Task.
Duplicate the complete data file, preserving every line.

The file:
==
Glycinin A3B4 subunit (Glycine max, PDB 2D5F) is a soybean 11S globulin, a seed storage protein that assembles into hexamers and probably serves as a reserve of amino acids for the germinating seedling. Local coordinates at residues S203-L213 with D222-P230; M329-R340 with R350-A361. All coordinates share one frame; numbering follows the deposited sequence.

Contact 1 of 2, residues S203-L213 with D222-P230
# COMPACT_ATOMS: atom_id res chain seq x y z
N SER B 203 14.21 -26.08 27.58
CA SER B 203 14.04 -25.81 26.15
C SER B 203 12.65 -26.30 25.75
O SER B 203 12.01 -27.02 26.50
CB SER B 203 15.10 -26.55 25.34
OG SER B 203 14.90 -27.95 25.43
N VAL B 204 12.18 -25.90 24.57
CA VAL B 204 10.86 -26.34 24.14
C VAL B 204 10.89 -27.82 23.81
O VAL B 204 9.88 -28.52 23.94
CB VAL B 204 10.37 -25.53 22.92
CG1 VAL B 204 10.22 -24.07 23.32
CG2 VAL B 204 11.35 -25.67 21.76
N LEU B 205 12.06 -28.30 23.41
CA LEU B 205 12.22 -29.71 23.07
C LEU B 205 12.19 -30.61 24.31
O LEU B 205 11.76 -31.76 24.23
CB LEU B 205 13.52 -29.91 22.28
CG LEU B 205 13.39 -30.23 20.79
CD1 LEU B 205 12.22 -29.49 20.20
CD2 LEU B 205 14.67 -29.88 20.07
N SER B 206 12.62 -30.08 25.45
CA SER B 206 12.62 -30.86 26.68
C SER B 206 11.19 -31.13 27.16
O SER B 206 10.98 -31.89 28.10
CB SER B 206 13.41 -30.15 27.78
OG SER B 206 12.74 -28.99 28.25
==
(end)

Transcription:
Glycinin A3B4 subunit (Glycine max, PDB 2D5F) is a soybean 11S globulin, a seed storage protein that assembles into hexamers and probably serves as a reserve of amino acids for the germinating seedling. Local coordinates at residues S203-L213 with D222-P230; M329-R340 with R350-A361. All coordinates share one frame; numbering follows the deposited sequence.

Contact 1 of 2, residues S203-L213 with D222-P230
# COMPACT_ATOMS: atom_id res chain seq x y z
N SER B 203 14.21 -26.08 27.58
CA SER B 203 14.04 -25.81 26.15
C SER B 203 12.65 -26.30 25.75
O SER B 203 12.01 -27.02 26.50
CB SER B 203 15.10 -26.55 25.34
OG SER B 203 14.90 -27.95 25.43
N VAL B 204 12.18 -25.90 24.57
CA VAL B 204 10.86 -26.34 24.14
C VAL B 204 10.89 -27.82 23.81
O VAL B 204 9.88 -28.52 23.94
CB VAL B 204 10.37 -25.53 22.92
CG1 VAL B 204 10.22 -24.07 23.32
CG2 VAL B 204 11.35 -25.67 21.76
N LEU B 205 12.06 -28.30 23.41
CA LEU B 205 12.22 -29.71 23.07
C LEU B 205 12.19 -30.61 24.31
O LEU B 205 11.76 -31.76 24.23
CB LEU B 205 13.52 -29.91 22.28
CG LEU B 205 13.39 -30.23 20.79
CD1 LEU B 205 12.22 -29.49 20.20
CD2 LEU B 205 14.67 -29.88 20.07
N SER B 206 12.62 -30.08 25.45
CA SER B 206 12.62 -30.86 26.68
C SER B 206 11.19 -31.13 27.16
O SER B 206 10.98 -31.89 28.10
CB SER B 206 13.41 -30.15 27.78
OG SER B 206 12.74 -28.99 28.25